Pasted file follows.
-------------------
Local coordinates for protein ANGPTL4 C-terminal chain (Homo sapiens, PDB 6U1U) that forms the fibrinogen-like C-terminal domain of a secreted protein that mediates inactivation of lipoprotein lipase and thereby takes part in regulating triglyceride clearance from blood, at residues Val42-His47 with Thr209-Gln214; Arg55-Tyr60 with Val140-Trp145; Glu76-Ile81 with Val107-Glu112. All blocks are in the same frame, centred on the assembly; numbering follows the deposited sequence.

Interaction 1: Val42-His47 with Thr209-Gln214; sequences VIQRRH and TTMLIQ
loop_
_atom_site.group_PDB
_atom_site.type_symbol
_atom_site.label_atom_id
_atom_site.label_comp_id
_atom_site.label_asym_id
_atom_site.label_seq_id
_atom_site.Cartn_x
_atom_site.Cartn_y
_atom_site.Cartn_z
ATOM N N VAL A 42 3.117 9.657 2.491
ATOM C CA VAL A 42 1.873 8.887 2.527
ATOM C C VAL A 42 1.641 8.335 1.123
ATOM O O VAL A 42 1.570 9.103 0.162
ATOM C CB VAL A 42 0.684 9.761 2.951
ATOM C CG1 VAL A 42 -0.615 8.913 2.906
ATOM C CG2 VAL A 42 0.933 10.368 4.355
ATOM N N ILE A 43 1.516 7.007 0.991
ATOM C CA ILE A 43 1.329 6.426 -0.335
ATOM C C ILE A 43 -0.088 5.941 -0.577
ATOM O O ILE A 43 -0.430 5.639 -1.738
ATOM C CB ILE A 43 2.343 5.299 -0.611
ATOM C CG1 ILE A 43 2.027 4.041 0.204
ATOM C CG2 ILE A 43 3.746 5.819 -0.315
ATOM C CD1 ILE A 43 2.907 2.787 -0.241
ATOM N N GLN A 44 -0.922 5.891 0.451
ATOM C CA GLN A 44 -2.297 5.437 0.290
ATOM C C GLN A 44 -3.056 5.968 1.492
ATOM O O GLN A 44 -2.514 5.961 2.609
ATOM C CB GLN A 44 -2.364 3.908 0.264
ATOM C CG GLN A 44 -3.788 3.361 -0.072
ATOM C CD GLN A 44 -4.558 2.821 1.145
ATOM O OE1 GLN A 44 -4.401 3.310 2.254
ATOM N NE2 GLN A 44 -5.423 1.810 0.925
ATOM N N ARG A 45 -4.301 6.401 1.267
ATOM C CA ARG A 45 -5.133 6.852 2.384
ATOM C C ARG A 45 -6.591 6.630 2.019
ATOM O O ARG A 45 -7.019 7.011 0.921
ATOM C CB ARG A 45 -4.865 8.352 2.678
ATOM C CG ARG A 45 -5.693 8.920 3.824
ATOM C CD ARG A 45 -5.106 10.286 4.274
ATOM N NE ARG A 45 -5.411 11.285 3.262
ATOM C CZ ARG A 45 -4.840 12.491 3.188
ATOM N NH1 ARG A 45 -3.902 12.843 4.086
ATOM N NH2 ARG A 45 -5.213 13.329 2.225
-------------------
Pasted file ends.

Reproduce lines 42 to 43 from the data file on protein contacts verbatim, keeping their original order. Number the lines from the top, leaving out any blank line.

ATOM C CG ARG A 45 -5.693 8.920 3.824
ATOM C CD ARG A 45 -5.106 10.286 4.274